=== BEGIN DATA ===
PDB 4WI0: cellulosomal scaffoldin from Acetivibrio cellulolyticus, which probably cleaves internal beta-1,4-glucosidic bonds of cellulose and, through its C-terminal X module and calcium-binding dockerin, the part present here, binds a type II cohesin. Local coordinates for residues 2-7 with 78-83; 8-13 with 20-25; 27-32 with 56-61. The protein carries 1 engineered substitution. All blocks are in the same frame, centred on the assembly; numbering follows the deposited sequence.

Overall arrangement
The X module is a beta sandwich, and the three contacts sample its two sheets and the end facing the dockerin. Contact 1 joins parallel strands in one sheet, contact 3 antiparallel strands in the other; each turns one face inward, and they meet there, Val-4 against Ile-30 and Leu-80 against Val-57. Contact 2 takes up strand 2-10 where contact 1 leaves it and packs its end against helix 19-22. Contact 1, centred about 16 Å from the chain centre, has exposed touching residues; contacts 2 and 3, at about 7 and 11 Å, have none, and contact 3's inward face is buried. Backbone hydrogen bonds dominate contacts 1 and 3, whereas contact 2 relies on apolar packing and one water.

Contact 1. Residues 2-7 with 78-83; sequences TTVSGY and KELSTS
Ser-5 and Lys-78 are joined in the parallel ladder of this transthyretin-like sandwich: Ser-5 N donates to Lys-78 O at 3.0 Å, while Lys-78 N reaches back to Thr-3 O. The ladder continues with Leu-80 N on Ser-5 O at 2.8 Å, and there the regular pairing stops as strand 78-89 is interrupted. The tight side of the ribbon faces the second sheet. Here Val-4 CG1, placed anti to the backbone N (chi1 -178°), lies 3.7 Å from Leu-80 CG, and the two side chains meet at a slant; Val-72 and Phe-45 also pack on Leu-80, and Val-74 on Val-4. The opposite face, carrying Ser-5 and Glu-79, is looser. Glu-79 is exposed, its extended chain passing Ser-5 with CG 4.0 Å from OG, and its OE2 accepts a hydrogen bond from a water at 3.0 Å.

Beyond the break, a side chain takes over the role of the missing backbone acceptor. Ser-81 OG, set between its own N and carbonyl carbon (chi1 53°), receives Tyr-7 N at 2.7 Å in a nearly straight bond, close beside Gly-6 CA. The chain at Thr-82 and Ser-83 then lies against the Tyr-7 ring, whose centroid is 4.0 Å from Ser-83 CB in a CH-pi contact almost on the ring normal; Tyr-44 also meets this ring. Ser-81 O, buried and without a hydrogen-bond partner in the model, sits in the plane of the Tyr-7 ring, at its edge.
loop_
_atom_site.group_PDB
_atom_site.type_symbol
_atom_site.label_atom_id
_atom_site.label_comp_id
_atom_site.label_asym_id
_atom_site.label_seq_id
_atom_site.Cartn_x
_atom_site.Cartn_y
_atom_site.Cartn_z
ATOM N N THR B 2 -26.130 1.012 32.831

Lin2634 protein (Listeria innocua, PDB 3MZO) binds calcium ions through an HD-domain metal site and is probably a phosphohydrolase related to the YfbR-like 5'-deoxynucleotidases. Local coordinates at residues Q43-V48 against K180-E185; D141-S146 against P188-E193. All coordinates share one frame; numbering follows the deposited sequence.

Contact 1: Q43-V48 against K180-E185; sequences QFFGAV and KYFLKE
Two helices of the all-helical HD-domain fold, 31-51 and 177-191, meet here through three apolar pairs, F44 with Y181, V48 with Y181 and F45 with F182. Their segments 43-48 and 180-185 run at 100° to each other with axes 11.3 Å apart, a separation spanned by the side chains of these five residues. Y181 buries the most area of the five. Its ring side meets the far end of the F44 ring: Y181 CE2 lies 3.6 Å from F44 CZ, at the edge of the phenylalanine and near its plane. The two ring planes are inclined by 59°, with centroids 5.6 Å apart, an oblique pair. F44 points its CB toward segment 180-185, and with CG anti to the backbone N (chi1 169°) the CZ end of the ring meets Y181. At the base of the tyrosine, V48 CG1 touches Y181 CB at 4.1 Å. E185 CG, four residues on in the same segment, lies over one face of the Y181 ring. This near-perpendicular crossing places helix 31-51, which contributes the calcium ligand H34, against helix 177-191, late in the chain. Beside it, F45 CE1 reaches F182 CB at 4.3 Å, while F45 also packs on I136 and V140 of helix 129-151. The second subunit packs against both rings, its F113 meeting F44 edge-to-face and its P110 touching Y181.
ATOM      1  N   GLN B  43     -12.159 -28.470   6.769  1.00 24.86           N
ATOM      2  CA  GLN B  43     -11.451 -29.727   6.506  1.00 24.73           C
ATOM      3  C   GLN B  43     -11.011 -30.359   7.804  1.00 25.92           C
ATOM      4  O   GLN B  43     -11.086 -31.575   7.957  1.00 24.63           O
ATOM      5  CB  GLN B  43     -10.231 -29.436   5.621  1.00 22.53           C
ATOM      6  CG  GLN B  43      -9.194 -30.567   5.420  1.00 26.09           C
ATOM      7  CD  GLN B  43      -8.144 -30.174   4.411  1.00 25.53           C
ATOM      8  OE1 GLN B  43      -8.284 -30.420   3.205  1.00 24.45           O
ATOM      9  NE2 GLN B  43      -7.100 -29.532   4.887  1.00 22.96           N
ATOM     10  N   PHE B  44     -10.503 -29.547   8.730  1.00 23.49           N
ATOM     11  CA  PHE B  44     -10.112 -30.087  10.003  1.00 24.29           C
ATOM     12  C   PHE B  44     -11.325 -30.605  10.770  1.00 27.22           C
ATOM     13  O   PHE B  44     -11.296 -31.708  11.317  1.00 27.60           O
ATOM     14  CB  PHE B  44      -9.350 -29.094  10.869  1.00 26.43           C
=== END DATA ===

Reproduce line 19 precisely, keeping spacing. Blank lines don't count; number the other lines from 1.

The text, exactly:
Contact 1: Q43-V48 against K180-E185; sequences QFFGAV and KYFLKE